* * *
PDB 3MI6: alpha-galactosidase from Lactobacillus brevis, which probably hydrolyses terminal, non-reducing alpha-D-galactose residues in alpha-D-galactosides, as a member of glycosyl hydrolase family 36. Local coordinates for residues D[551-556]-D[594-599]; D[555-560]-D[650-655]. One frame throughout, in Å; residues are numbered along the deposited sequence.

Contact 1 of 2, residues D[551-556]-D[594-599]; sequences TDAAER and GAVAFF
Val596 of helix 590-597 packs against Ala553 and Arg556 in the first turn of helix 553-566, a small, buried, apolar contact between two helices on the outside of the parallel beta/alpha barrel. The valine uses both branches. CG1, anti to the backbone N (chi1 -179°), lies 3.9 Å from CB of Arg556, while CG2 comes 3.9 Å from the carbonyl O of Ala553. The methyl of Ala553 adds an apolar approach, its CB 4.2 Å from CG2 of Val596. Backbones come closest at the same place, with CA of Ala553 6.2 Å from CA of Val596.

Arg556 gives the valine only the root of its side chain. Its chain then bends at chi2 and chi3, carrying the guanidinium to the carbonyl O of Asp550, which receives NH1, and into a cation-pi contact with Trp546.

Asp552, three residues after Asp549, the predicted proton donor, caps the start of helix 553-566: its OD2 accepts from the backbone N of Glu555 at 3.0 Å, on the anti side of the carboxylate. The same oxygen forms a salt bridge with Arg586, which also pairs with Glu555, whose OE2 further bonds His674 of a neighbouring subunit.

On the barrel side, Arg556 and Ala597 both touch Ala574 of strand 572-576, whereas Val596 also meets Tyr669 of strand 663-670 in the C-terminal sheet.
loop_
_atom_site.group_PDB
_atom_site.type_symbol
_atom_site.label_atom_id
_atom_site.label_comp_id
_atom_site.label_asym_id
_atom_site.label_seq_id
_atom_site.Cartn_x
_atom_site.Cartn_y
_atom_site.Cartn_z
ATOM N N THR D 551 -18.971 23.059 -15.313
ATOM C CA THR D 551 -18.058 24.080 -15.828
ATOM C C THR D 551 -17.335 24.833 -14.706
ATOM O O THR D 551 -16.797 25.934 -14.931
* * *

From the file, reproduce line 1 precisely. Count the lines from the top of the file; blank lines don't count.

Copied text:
PDB 3MI6: alpha-galactosidase from Lactobacillus brevis, which probably hydrolyses terminal, non-reducing alpha-D-galactose residues in alpha-D-galactosides, as a member of glycosyl hydrolase family 36. Local coordinates for residues D[551-556]-D[594-599]; D[555-560]-D[650-655]. One frame throughout, in Å; residues are numbered along the deposited sequence.